Dr. Maria TERRA-LONG
Dr. Terra-Long lives in Alabama-US and started working with Phileo this February as the North America Poultry Technical Services Manager.
She is originally from Brazil where she graduated from her Veteriny Degree at the Federal University of Minas Gerais.
After vet school, she worked as a field poultry veterinarian in a cooperative for 2 years before moving to the U.S. to start her Ph.D. in Poultry Science at Auburn University.
Her research focus was on gut health. She studied the effect of alternative treatments for parasites on citokyne gene expression, microbiota and nutrient digestibility. Dr. Terra-Long is an active member of the American Association of Avian Pathologists and chairs the Enteric Diseases Committee since last year.
Yeast Probiotics and Their Remarkable Impact on the Chicken Microbiota.
The aim of this study was to evaluate the effects of various doses of a yeast probiotic on the performance and gut microbiota of commercial broilers. Ross 708 broilers were house at day-old, challenged with coccidiosis vaccine at a 2x dose and divided into 5 groups: negative control (NC), BMD (50g/T) and Actisaf® (yeast probiotic) at 250g/T, 375g/T, and 500g/T.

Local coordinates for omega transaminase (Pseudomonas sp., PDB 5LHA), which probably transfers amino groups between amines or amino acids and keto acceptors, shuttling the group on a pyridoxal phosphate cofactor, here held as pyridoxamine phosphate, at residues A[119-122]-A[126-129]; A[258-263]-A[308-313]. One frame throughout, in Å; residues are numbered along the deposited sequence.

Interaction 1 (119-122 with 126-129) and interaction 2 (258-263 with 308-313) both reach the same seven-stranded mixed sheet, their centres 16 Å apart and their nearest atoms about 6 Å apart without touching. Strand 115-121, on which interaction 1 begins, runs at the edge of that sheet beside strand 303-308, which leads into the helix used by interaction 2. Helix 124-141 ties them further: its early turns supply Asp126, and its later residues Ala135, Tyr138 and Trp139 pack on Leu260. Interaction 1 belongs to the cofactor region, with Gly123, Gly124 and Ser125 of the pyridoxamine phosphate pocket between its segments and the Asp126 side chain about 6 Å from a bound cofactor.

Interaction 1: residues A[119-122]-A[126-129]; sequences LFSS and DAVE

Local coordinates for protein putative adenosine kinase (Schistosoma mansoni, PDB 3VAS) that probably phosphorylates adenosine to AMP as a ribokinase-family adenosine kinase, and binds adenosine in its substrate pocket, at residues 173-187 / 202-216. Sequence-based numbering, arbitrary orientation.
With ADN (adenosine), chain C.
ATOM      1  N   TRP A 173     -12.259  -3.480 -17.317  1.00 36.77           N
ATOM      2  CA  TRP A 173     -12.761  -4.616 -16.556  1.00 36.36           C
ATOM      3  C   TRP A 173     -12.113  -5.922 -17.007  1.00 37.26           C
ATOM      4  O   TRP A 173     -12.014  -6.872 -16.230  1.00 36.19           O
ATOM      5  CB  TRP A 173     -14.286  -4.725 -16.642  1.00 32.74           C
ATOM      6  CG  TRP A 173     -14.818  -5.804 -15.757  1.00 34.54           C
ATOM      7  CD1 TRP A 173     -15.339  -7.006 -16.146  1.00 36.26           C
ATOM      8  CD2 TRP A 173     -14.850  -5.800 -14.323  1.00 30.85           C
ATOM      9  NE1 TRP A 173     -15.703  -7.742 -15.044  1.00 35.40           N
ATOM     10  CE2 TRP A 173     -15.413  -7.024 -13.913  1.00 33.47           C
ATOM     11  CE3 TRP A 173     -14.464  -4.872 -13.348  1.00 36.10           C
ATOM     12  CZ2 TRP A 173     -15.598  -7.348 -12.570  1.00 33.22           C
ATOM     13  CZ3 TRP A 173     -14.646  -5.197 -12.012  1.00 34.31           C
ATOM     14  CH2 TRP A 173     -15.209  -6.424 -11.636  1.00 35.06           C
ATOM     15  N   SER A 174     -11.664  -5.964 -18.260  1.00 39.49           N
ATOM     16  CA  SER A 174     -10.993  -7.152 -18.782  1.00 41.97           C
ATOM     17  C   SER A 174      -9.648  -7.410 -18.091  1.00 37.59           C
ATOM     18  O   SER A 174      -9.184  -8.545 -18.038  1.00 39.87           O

Birds were reared on used litter up to 49 days of age and received a corn-soybean based diet with inclusion of 5% DDGS.Birds fed the yeast probiotic were heavier than the NC in all time-points.
For all ages running cumulative FCR showed significant improvement (p ≤ 0.05) compared to the NC and similar to the BMD group. Probiotic and BMD treated birds had higher α-diversity than NC birds (p ≤ 0.05).
Actisaf slightly increased Butyricicoccus and significant increased Sellimonas. The difference in gut microbial species and populations could explain the improvements in FCR especially because higher diversity is commonly associated with a more stable gut microbiota.
The yeast probiotic, at all concentrations, improved growth performance of broilers similar to BMD suggesting that they can be used as an economical alternative.